Should Christians Be Liked By The Culture?

A consistent question I often get is related to whether or not Christians should be liked by the culture.  My simple answer has been that Jesus was liked by the commoner, the peasants, and sinners.  Thus if we follow Christ, Christians should also be, for sure respected, appreciated, and yes…even liked.  This response or challenge comes up all the time. Please read Joshua’s response.

“Hugh, I disagree with your conclusion. What men need is not a more palatable gospel. I’ve studied the Scriptures and found little basis for the relational evangelism that has become so popular in today’s culture. Christ did model relational discipleship, but his evangelism was direct and to the point, often to the point of offending his audience. (The rich young ruler, the woman at the well, etc.) The power of the gospel is in its message, not its delivery — I believe Christians should be bold, to the point, and yes, confrontive, especially in evangelism. That’s what it means to be a “witness.”

My response to Joshua:

“Joshua, I still think you missed my point. I never suggested that we need a more palatable Gospel, in the sense of lightening the message sin, the need for Jesus to atone for one’s sin, etc.  Those aspects of the gospel will never change, but ‘The Gospel’ is much more than those points. The Gospel was the “good news” of not only salvation, but the inauguration of kingdom life down here. Blind people receiving sight, poor and downtrodden being lifted up, lame walking, prisoners set free, the justice of God winning over the injustice of the world (Isaiah 61/Luke 4) and this “pure religion” from James continues that it means the poor, the least, the lost, the leary get some practical help!

Thus, evangelism should also be good news inviting people to consider how everything can change! Who wouldn’t want that good news to hit our world?  Thus,  You shouldn’t have to try to make “good news” more “good newsy.” The gospel by its very name and nature, is great news!  And thus people, who live out the gospel as they proclaim it, should not need to be offensive, blunt, or anything else we normally associate with evangelism.

The reason we tend to think that the Gospel message will be stiff-armed from our culture is actually because Christians don’t really witness of the whole gospel. We only witness verbally about the personal conversion part of the gospel.  And whenever you separate the message of the gospel from the life of the gospel, you will get some kick back, and you should.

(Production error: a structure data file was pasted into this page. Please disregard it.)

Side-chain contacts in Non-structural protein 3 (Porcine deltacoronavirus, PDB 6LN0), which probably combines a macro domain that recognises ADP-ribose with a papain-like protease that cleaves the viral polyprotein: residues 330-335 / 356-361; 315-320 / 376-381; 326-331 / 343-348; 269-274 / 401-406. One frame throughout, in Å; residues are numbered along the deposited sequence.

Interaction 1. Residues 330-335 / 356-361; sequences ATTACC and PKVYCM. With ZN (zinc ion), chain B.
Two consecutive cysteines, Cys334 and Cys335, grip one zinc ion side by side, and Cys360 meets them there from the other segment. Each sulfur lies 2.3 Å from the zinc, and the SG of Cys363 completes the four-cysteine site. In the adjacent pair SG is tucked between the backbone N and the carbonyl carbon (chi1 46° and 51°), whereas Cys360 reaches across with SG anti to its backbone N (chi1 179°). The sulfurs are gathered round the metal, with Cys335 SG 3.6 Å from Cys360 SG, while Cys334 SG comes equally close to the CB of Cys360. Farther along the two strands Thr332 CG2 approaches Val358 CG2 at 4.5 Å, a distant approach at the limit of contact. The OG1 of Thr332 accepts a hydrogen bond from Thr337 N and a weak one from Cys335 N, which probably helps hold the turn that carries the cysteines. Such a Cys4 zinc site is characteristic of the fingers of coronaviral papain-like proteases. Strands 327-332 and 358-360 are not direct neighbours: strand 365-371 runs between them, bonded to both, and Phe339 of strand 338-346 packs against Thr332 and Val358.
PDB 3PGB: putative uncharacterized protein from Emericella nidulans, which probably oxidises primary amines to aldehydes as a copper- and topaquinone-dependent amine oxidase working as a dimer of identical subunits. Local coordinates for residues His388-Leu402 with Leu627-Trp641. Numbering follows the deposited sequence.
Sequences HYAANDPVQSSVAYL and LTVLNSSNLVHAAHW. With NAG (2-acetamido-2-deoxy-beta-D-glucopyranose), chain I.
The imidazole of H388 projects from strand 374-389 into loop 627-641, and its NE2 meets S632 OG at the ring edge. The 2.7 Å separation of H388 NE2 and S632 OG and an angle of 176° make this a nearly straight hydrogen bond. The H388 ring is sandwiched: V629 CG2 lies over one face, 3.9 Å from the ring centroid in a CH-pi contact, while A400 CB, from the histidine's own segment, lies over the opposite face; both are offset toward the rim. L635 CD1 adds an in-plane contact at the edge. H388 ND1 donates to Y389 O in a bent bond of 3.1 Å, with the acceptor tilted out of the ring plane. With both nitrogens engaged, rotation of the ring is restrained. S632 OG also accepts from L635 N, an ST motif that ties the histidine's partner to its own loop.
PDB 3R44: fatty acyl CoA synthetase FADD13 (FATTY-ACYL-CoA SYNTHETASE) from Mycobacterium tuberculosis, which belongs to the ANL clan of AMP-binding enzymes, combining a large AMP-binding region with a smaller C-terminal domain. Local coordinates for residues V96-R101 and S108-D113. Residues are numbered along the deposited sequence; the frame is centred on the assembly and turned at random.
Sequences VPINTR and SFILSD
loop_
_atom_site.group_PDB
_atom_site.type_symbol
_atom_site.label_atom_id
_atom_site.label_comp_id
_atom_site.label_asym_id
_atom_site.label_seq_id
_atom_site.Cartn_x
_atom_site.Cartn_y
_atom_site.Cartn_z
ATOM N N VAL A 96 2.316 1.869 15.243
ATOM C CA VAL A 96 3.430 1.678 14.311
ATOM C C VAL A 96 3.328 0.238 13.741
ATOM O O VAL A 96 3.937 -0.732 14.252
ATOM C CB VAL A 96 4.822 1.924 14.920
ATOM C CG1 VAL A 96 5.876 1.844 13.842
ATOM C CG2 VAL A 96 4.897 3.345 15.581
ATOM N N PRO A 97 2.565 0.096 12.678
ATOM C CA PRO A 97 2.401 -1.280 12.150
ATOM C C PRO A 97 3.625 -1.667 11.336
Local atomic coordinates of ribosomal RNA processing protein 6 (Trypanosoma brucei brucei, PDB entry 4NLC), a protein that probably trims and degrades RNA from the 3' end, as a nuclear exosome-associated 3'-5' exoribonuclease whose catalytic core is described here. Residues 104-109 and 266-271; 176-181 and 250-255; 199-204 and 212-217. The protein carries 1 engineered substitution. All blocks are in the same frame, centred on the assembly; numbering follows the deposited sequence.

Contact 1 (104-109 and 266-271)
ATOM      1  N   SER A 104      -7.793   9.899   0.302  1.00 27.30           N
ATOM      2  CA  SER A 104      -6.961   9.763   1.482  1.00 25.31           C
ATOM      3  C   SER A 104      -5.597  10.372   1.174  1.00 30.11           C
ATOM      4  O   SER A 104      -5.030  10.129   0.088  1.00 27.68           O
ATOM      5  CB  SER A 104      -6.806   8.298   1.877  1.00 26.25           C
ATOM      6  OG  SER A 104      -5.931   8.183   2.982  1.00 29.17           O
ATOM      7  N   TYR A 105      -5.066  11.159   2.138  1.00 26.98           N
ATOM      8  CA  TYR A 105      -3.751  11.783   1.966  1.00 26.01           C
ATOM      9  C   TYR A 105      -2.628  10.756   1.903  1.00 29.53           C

The other point that needs some clarification is about Jesus’ confrontation. You assume it was regarding evangelism, but it was actually the opposite. He hammered people about discipleship.  That’s why the peasants loved Him. He called out the religious hypocrites. The one’s with the doctrine/law/proclamation-focused spirituality but who didn’t live out the way of God.  This is why even with the rich young ruler, who was actually asking Jesus about “how to be saved,” Jesus didn’t just say, believe on me and pray a prayer of salvation. He still put it back on the issue of discipleship. “Go sell all your stuff and give it to the poor.”

So, in summary. Jesus was “kind toward the lost” and his kindness leads to repentance. That’s a salvation issue. And he was harsh on hypocrisy.  That’s a discipleship issue.

If people really pattern their lives after Jesus, and who for the sake of their own discipleship, push toward the life of the Gospel in all the facets Jesus modeled, they will win the hearts of the peasants, the lost, the least, and as well, will be the ones who get to share the gracious good news and message of the gospel.

If people don’t like you, it’s not because you’re godly. It’s more likely due to the fact that you’re a hypocrite whose rhetoric doesn’t line up with the real gospel.

The culture will not be impressed by Christians, churchgoers, faithful attenders, followers, or preachers. They will however love true disciples, and it’s the true disciples who will be asked by the culture to share the message of the gospel.

Hugh